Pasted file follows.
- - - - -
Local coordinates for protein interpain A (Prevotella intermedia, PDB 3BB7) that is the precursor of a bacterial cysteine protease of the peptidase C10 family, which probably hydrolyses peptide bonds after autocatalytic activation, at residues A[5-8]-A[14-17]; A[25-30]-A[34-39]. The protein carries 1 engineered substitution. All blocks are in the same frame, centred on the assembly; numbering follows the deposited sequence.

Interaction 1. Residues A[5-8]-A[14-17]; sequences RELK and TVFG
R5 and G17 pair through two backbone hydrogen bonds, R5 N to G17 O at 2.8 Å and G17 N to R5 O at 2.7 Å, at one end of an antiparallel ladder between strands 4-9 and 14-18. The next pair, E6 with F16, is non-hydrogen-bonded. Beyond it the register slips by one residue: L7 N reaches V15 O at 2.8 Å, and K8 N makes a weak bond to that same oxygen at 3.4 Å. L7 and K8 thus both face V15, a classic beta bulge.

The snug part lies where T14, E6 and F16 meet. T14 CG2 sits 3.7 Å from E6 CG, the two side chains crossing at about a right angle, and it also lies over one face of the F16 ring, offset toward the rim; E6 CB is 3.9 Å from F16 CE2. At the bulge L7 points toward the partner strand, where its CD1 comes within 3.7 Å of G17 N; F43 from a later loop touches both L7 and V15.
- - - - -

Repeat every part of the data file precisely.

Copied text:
Local coordinates for protein interpain A (Prevotella intermedia, PDB 3BB7) that is the precursor of a bacterial cysteine protease of the peptidase C10 family, which probably hydrolyses peptide bonds after autocatalytic activation, at residues A[5-8]-A[14-17]; A[25-30]-A[34-39]. The protein carries 1 engineered substitution. All blocks are in the same frame, centred on the assembly; numbering follows the deposited sequence.

Interaction 1. Residues A[5-8]-A[14-17]; sequences RELK and TVFG
R5 and G17 pair through two backbone hydrogen bonds, R5 N to G17 O at 2.8 Å and G17 N to R5 O at 2.7 Å, at one end of an antiparallel ladder between strands 4-9 and 14-18. The next pair, E6 with F16, is non-hydrogen-bonded. Beyond it the register slips by one residue: L7 N reaches V15 O at 2.8 Å, and K8 N makes a weak bond to that same oxygen at 3.4 Å. L7 and K8 thus both face V15, a classic beta bulge.

The snug part lies where T14, E6 and F16 meet. T14 CG2 sits 3.7 Å from E6 CG, the two side chains crossing at about a right angle, and it also lies over one face of the F16 ring, offset toward the rim; E6 CB is 3.9 Å from F16 CE2. At the bulge L7 points toward the partner strand, where its CD1 comes within 3.7 Å of G17 N; F43 from a later loop touches both L7 and V15.